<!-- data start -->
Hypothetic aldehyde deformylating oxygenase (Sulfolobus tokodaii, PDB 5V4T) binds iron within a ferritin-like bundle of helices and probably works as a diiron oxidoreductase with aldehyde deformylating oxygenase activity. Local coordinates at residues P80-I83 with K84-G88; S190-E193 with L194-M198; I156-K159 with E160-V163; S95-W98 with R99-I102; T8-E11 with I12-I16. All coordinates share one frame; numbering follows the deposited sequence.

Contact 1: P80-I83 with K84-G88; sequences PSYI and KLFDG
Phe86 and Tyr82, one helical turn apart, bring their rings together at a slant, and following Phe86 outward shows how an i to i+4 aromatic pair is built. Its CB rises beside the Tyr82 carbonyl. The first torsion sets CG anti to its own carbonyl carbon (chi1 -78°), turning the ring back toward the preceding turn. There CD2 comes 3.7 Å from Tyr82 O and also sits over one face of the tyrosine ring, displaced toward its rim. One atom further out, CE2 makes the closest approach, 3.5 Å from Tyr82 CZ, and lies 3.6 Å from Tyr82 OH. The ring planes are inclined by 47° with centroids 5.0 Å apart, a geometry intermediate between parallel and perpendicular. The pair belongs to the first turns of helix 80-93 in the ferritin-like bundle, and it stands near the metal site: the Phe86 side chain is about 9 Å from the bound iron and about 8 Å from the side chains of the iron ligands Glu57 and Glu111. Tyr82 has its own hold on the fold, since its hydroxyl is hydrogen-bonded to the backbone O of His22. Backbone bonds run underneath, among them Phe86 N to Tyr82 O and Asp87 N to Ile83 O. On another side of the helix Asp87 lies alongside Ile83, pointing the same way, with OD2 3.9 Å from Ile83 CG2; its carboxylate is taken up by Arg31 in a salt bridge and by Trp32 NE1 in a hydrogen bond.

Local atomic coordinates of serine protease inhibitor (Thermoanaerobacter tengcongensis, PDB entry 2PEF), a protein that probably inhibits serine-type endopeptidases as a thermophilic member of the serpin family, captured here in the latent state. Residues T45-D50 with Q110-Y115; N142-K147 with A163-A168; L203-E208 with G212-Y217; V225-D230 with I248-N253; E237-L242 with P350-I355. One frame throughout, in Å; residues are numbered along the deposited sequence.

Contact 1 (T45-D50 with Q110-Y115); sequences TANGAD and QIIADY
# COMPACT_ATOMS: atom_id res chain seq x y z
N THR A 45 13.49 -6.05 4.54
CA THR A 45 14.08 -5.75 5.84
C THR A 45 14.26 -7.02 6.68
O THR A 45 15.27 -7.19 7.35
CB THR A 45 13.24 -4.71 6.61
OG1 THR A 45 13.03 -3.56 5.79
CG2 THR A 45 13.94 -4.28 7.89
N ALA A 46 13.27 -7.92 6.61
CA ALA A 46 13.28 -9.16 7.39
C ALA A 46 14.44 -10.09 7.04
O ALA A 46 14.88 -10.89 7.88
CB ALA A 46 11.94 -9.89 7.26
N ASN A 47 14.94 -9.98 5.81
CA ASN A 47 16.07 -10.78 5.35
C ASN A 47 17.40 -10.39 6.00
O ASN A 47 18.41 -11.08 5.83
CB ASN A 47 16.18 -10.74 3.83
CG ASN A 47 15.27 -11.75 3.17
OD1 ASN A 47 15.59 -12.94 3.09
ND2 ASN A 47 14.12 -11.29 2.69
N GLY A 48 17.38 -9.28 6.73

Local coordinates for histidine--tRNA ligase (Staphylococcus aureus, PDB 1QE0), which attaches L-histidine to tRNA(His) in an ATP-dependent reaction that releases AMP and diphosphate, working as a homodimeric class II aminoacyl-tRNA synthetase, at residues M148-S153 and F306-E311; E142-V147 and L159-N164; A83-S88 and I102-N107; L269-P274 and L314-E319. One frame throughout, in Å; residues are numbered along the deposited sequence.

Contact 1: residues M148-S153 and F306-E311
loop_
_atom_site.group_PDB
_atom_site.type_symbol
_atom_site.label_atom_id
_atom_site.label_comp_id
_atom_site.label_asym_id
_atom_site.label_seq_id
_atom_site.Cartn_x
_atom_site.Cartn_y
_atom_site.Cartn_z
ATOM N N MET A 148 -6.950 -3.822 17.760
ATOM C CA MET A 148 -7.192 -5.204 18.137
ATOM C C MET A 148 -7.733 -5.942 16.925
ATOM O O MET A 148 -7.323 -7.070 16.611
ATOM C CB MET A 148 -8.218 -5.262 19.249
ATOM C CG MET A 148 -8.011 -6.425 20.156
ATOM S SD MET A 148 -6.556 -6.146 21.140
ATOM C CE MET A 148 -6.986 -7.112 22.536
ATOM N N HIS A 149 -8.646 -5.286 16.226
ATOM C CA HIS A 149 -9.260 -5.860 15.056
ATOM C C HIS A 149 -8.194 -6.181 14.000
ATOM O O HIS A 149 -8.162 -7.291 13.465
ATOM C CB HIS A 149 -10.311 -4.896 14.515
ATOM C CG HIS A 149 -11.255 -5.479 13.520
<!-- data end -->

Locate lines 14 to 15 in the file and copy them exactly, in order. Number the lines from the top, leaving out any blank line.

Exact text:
N ALA A 46 13.27 -7.92 6.61
CA ALA A 46 13.28 -9.16 7.39